After his first few games Jaramaz’s teammates (especially Dominique Jones) looked for him much less.
When your FG% is in single digits, your teammates may not look for you like they should. pic.twitter.com/DYEMJQCOmV— NYBasketballObserver (@NYBBobserver) August 7, 2017
When he did have the ball in his hands, Jaramaz’s drives often ended with deflections, tie-ups, or plain ol’ misses.
It was extremely encouraging that Jaramaz did attack the basket as much as he did in spite of his failures to convert, and as mentioned, it paid off in his fourth game where he racked up points at the line.
Unfortunately, there weren’t many other ways Jaramaz could get points. Jaramaz’s jump shot was a bit hard to dissect. I often critique the lower body of perimeter shooters and need to point out some crucial thoughts on shooting mechanics. Great shooters like Steph Curry and Reggie Miller tend to have some lower-body movement, and it doesn’t necessarily mean they will miss shots, it simply narrows the margin of error. It’s not impossible to be a good shooter when shooting off balance, but it’s much harder. This is why Curry and Miller are freaks and are so effective, especially off-the-dribble. It is also one of the reasons a guy like Steve Novak is a 43% career shooter from 3, but fails to crack NBA rotations (no disrespect to the big homie Novakaine).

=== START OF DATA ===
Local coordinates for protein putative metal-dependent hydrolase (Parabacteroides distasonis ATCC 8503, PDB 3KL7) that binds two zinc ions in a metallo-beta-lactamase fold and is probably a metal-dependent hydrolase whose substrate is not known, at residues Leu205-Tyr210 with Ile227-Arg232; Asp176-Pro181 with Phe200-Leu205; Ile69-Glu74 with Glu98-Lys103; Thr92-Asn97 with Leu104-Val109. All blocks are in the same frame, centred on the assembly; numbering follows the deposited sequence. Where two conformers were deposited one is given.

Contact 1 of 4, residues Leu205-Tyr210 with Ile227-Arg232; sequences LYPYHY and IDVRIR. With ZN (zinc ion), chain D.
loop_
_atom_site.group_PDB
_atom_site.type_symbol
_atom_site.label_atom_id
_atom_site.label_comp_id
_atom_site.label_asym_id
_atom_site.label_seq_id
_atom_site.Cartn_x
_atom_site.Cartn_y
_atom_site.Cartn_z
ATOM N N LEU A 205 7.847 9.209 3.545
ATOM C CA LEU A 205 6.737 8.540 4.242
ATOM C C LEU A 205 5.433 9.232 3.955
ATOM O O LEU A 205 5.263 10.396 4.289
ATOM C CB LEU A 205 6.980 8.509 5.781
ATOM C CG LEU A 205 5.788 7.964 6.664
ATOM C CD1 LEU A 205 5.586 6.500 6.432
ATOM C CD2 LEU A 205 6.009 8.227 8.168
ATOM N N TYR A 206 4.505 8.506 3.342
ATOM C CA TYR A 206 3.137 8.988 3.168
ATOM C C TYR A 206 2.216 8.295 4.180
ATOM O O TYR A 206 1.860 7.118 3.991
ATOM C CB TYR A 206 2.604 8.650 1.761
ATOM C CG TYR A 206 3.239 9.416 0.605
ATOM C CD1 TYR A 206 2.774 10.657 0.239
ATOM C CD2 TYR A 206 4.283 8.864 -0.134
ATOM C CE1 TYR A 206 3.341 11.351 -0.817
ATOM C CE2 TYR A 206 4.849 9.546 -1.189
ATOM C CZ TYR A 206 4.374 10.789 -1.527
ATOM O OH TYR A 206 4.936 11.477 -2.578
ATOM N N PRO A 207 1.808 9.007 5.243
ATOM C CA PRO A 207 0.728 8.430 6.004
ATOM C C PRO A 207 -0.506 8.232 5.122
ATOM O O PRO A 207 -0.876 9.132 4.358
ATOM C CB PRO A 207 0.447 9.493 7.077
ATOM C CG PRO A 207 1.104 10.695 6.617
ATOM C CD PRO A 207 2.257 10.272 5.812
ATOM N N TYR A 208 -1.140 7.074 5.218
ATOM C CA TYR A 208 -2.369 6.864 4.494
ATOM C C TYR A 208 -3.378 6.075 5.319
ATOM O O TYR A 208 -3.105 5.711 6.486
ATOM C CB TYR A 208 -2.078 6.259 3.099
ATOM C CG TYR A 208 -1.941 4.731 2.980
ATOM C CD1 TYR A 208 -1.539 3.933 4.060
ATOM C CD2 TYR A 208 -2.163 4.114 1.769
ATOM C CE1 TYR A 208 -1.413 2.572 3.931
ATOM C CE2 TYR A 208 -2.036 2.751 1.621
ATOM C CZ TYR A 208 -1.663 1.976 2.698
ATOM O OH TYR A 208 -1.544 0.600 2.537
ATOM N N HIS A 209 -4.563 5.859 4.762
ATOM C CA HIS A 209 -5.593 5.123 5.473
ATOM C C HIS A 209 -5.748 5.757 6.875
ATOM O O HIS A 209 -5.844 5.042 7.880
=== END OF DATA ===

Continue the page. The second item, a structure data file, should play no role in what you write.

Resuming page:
With that said, Jaramaz was one of the worst offenders of lower-body movement I’ve seen lately.